UBC Theses and Dissertations

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UBC Theses and Dissertations

Interesting and unusual flux patterns of nitrogen and carbon in pinus contorta germinants colonized by the ectomycorrhizal fungus suillus tomentosus Smith, Joshua Michael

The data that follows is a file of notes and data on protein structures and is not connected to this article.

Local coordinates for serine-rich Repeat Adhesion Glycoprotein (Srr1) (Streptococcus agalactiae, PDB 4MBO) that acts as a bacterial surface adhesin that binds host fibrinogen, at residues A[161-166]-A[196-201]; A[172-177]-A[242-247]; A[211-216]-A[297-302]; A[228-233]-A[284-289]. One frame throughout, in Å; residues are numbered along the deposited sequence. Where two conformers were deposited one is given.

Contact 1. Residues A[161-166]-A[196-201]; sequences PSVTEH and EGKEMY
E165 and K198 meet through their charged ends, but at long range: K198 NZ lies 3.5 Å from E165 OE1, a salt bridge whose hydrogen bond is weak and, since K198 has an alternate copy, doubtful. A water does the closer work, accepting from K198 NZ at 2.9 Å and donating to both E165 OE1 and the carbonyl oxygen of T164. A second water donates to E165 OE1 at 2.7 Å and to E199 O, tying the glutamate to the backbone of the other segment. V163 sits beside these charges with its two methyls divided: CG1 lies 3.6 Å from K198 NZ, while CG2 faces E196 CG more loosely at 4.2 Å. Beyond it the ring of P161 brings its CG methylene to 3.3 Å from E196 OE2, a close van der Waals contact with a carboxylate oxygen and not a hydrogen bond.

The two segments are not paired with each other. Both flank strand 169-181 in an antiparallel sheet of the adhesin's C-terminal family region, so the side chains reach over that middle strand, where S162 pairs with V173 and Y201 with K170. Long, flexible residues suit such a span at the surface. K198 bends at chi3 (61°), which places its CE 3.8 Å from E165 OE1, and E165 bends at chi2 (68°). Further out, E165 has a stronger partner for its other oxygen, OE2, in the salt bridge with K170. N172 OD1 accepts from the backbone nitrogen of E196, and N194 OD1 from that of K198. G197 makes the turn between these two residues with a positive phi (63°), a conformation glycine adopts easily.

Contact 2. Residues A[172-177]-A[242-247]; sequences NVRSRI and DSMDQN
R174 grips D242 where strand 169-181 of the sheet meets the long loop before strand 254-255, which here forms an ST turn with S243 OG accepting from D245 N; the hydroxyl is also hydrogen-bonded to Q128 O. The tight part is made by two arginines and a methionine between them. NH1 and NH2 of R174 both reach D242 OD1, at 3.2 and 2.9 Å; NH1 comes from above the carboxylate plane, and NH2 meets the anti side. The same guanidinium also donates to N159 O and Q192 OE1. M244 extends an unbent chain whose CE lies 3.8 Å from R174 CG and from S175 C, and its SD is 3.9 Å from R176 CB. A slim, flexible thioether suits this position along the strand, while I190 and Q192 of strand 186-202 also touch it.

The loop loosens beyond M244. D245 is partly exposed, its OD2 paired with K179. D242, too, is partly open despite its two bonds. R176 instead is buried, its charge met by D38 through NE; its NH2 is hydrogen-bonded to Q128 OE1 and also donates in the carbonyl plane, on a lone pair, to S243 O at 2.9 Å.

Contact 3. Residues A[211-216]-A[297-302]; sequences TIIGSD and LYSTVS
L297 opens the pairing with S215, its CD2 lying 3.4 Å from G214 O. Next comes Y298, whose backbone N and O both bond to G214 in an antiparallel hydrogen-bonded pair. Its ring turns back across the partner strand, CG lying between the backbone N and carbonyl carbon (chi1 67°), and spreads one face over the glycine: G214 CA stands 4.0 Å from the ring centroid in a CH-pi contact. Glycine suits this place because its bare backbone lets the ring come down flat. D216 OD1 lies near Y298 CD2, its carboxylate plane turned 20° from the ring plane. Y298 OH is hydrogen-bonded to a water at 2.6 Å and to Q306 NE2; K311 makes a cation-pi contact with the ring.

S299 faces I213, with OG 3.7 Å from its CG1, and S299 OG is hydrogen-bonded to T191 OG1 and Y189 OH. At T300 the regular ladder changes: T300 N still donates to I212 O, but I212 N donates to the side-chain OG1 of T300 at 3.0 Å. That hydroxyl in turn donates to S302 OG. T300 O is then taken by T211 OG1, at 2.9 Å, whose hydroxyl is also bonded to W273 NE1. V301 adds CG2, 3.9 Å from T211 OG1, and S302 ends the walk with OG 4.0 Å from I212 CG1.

The most commonly known characteristics of the ectomycorrhizal symbiosis are translocation of soil nitrogen by fungi to plant roots, and the allocation of plant carbon to the fungi. Here, I report on observations that contradict these well-known ecophysiological pathways: movement of nitrogen from the plant toward the fungus, and the fungus behaving saprotrophically while in symbiosis. In both experiments for this thesis mycorrhizal Pinus contorta and Suillus tomentosus were used. In the first experiment, these organisms were in low-nitrogen microcosms where some nitrogen was accessible only by hyphae. After 73 days, the hyphal nutrient medium was replaced with water or fresh nitrogen solutions. Forty-eight hours after nutrient manipulations, shoot nitrogen concentrations had dropped by 70% in microcosms where nitrogen was added to the hyphal compartment. These seedlings contained only 55% of the nitrogen present in the seed. Loss of nitrogen did not occur if water was added to the hyphal compartment or if hyphal connections to the fresh nitrogen were severed prior to nitrogen addition. Because severing of hyphae prevented loss of nitrogen I speculate that seedling nitrogen was translocated to S. tomentosus. If a similar effect occurs in the field with germinants, the nitrogen would be especially beneficial to ectomycorrhizal fungi colonizing from spores after wildfire, a scenario typical for lodgepole pine. For the second experiment I used microcosms where the substrate was amended with soil organic carbon (SOC) that was at natural abundance or 13C-enriched. After 148 days of growth, both the CO₂ respired by a combination of plant plus fungus, and that respired by S. tomentosus alone, were significantly enriched in 13C over natural abundance levels. An isotope mixing model was used to determine that 35% of the carbon respired by the fungus came from the SOC. This indicates that S. tomentosus possesses the ability to behave saprotrophically while in symbiosis to supplement its carbon supply. Saprotrophy by ectomycorrhizal fungi is currently a debated topic in our field.

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